BBC Lab UK: The Great British Class Calculator and beyond
Many of you might have seen The Great British Class Calculator a few weeks ago which captured the public imagination with a brand new model of British class. It inspired debate, curiosity, reflection and in some quarters even some parody! It also led to many people asking how we managed to produce such a large piece of original journalism.
The answer is BBC Lab UK, a truly ambitious multi-platform partnership project launched in September 2009 with the aim of producing ground-breaking science.
As one of the producers for BBC Lab UK I can tell you a bit about the project and the unique possibilities provided by its data architecture.
BBC Lab UK was originally conceived and commissioned as a re-usable survey engine that would allow top research scientists to harness the BBC audience to gather research data as viewers completed tests that revealed something new about themselves.
The partnership between the top British academics who designed the experiments and the BBC, who produced engaging interactive experiences, seemed like the very epitome of public service activity.
This was confirmed by our first experiment, a randomised, controlled trial of various brain training games called Brain Test Britain. The results were written up in the top journal Nature and were presented in a specially commissioned 60 minute episode of Bang Goes the Theory on BBC One.
Brain Test Britain
More online mass-participation experiments soon followed looking at the factors that shape personality, musicality, the psychology of money and risk, all accompanying broadcast programmes such as Child of our Time, Watchdog and Radio 3’s Mozart season.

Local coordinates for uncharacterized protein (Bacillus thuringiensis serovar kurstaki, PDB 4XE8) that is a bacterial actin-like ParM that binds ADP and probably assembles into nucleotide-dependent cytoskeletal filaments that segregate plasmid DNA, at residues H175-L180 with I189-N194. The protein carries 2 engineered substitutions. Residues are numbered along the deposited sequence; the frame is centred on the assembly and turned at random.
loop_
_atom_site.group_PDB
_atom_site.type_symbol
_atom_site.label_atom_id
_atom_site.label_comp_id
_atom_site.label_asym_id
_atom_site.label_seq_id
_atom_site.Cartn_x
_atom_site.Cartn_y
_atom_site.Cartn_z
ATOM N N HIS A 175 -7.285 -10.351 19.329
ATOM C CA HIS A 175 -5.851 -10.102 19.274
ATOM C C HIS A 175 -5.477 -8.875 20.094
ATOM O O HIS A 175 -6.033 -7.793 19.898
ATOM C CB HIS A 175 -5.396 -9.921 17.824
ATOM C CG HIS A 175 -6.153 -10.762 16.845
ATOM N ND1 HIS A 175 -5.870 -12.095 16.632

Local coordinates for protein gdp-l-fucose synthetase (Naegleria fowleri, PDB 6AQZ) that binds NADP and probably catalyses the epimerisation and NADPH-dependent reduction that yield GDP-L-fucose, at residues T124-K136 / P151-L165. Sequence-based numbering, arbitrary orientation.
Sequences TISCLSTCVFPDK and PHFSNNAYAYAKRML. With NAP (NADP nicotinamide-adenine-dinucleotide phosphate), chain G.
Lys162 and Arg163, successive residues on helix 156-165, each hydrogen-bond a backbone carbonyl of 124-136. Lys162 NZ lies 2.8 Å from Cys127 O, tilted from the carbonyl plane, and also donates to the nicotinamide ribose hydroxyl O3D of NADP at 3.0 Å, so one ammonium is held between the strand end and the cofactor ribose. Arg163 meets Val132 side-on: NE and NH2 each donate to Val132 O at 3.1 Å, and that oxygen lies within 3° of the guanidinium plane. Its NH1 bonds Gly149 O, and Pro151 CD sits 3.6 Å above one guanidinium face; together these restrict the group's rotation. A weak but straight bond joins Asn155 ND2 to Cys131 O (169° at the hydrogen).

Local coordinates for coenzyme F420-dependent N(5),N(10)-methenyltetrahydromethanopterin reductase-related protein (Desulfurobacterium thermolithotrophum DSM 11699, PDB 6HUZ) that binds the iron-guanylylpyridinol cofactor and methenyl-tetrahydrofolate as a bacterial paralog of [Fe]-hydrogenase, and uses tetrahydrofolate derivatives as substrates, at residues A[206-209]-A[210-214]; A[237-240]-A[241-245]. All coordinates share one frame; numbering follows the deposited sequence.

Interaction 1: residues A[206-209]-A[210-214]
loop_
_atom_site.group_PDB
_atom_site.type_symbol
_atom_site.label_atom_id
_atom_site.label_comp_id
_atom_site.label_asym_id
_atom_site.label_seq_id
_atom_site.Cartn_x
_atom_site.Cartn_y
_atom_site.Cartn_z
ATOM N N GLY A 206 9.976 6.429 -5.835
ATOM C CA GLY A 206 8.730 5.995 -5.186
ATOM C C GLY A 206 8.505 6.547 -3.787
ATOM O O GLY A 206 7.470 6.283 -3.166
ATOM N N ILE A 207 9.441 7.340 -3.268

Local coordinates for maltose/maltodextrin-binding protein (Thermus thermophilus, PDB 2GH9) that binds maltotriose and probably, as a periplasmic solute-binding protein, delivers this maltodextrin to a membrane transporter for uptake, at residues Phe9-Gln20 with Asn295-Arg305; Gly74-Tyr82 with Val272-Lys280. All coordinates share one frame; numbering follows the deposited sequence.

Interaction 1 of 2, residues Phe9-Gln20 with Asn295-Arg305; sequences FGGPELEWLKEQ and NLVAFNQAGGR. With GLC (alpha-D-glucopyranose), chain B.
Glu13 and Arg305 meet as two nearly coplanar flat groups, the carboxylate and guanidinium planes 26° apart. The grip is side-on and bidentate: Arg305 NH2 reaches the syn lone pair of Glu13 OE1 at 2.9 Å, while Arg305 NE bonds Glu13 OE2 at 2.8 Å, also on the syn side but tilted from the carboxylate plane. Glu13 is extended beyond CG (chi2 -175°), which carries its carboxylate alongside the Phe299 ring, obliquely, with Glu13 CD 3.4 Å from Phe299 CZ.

The ingenious data architecture of the BBC Lab UK platform means that every experiment we create gathers data onto a common database which uses anonymised unique identifiers for participants which are consistent across all experiments.
So this means if one person participates in, say, The Big Money Test and The Big Risk Test, it’s possible to link those datasets together to create an ‘uber-dataset’ containing all the measures from both experiments. In fact 10,691 people completed both, which is a very respectable dataset in its own right.
The potential for ground-breaking data analysis on this data by social scientists and psychologists alike is huge and we will hopefully be developing this aspect of the project more in the future.
A new class system from big data
The Great British Class Survey was designed and built on the BBC Lab UK platform to test a new theory in sociology based on Pierre Bourdieu’s notion of cultural capital being an acute indicator of class.
Answer economic, social and cultural questions to determine your class type
This means your consumption of culture, from where you eat out to how you spend your leisure time actually indicates more about you than your job, education or family background.
We examined the leading authorities on social class in the UK and discovered Mike Savage and Fiona Devine were the two most highly cited and influential thinkers on British social class.